Juggling citrus, politics, family
CHRISTY SWIFTHe projects such a calm, serious demeanor; you'd never guess the number of hats Mark Wheeler wears.
Published: October 24, 2012
Published: October 24, 2012
In addition to being the CFO of Wheeler Farms and dad to three kids (one of whom has special needs), Wheeler recently became the president of Florida Citrus Mutual, a trade organization that represents the interests of Florida citrus growers at all levels of government.
While Wheeler grew up in Winter Haven in a citrus-owning family, he didn't have the experience of working day after day in groves right outside his back door. His father, Irving Wheeler, who founded the company along with his wife, Carolyn, was an attorney and real estate developer. In the early 1970s, Irving acquired a grove near LaBelle, but couldn't get permission from authorities to turn it into housing.
Luckily, Carolyn's father, Bob Paul, was a successful citrus grower. He taught Irving how to run a grove, and the elder Wheeler caught the proverbial citrus bug and started his own company.
Mark and his two brothers, Wes and David, spent summers working in the grove. A trip to LaBelle from Winter Haven is no hop, skip and jump, but one of the older boys drove while teenager Mark rode along.
Mark, who described himself as "a carefree spirit," went off to Troy University to earn a degree in finance while David ran the business with their dad. But Mark said he always sort of knew he'd end up in the family business. Sure enough, three months before Mark graduated, David's business partner left to pursue another opportunity. Mark came back home to join David.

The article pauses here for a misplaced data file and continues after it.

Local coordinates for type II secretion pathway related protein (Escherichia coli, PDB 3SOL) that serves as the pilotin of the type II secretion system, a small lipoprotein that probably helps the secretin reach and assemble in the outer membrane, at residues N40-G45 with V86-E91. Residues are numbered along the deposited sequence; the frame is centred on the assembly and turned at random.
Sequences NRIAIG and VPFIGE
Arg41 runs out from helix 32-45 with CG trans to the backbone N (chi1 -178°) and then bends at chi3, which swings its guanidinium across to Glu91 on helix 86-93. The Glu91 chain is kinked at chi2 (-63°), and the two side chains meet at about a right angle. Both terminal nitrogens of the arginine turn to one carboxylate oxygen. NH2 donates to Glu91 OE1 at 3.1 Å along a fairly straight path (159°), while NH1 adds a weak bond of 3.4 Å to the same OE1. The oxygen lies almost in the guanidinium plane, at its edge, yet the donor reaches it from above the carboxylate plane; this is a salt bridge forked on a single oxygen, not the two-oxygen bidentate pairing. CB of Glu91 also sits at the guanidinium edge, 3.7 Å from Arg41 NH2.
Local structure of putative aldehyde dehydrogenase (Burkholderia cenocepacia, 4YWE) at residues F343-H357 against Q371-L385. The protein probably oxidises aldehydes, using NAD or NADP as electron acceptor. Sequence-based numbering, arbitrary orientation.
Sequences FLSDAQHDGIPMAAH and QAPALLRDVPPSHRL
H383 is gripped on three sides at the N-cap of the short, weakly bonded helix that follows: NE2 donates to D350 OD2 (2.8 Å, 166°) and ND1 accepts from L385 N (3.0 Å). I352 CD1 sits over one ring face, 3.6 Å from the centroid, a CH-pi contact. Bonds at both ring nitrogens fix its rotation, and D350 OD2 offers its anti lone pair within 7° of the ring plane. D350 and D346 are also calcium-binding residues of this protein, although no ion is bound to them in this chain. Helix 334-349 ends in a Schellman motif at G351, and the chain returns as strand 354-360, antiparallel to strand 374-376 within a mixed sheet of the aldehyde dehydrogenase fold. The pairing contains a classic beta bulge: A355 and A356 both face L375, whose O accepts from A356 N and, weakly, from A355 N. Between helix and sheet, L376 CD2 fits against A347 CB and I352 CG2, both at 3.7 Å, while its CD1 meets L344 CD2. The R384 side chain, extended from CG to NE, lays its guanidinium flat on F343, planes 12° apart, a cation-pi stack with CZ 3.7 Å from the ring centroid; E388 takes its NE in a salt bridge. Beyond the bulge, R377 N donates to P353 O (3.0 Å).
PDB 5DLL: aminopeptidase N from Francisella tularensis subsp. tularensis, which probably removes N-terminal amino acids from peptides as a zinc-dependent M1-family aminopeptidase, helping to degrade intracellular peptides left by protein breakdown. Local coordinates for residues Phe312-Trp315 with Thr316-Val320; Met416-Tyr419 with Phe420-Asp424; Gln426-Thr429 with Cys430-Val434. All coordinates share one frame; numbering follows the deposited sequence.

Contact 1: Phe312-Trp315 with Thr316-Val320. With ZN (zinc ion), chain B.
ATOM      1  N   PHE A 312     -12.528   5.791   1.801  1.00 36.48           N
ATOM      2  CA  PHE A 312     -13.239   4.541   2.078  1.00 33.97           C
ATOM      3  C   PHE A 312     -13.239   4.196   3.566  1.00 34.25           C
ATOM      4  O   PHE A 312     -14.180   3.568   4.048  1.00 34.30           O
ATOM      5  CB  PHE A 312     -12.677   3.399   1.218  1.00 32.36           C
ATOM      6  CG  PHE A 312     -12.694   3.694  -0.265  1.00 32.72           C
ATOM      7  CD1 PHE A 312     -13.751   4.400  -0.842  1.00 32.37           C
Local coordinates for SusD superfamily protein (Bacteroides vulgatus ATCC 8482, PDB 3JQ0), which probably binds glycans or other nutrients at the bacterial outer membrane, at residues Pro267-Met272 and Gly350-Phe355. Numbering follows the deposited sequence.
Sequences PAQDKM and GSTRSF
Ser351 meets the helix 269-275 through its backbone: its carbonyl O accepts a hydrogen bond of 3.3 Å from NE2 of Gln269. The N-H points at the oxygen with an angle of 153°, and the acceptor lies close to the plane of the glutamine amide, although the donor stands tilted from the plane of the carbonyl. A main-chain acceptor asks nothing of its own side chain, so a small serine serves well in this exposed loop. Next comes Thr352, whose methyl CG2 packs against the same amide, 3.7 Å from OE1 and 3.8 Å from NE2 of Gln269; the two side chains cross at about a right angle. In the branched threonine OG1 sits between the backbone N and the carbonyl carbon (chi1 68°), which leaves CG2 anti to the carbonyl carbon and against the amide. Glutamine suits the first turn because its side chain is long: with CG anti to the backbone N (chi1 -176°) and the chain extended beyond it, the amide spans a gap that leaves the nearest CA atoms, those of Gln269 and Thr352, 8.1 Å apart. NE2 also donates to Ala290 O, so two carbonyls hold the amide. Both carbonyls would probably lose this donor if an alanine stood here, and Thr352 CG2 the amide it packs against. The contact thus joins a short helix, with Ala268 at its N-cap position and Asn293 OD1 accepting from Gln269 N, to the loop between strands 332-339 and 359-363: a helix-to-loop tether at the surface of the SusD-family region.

Though their office resides in Lake Placid and Wheeler Farms owns 2,300 acres of citrus across six Florida counties, Wheeler currently lives in Bradenton. The decision to move there was a personal one: his oldest daughter, 15-year-old Hannah, is autistic.
"We found a school and after-school program (in Bradenton) that worked well for her," explained Wheeler. While he and wife Christi were happy with the school day programs available for their daughter in Highlands County, they found there wasn't much availability as far as after-care.
"Keeping them engaged is key with autistic folks. A lot of them will withdraw into their own little world," he said.
With two other children, Sarah Beth, 14, and Leland, 12, Wheeler said he tries hard to promote a family-friendly atmosphere at work.
"We take a lot of pride in that the people who work with us, we don't consider them employees as much as family. We try to keep up with what's going on in their lives and what their kids are doing," he said.
In June, Wheeler added the title of president of Florida Citrus Mutual to his resume. The organization lobbies for the citrus industry's interests in Tallahassee and Washington D.C. Right now they are working on setting up a Citrus Research Trust Fund so that tariff monies from foreign citrus importers can go toward efforts to combat greening, a devastating bacterial disease that has rapidly spread across the state, causing tree decline and seriously impacting one of Florida's most important industries.
"That not a done deal, but I'm encouraged and optimistic," said Wheeler, who added that he is thankful to the delegation and Sen. Bill Nelson for helping to move the initiative forward.
What's the best part of being point person for Florida's citrus industry in the political arena?
Wheeler said it's interacting with and educating policymakers on what he and other Florida Citrus Mutual members do every day. "Things that don't excite us in our job, other people think are really exciting," Wheeler stated.
He doesn't mind addressing a crowd either. He added, "It's fun to get out and talk to folks about (the citrus industry). It's fun to teach them, and indirectly it positively impacts our economy and environment."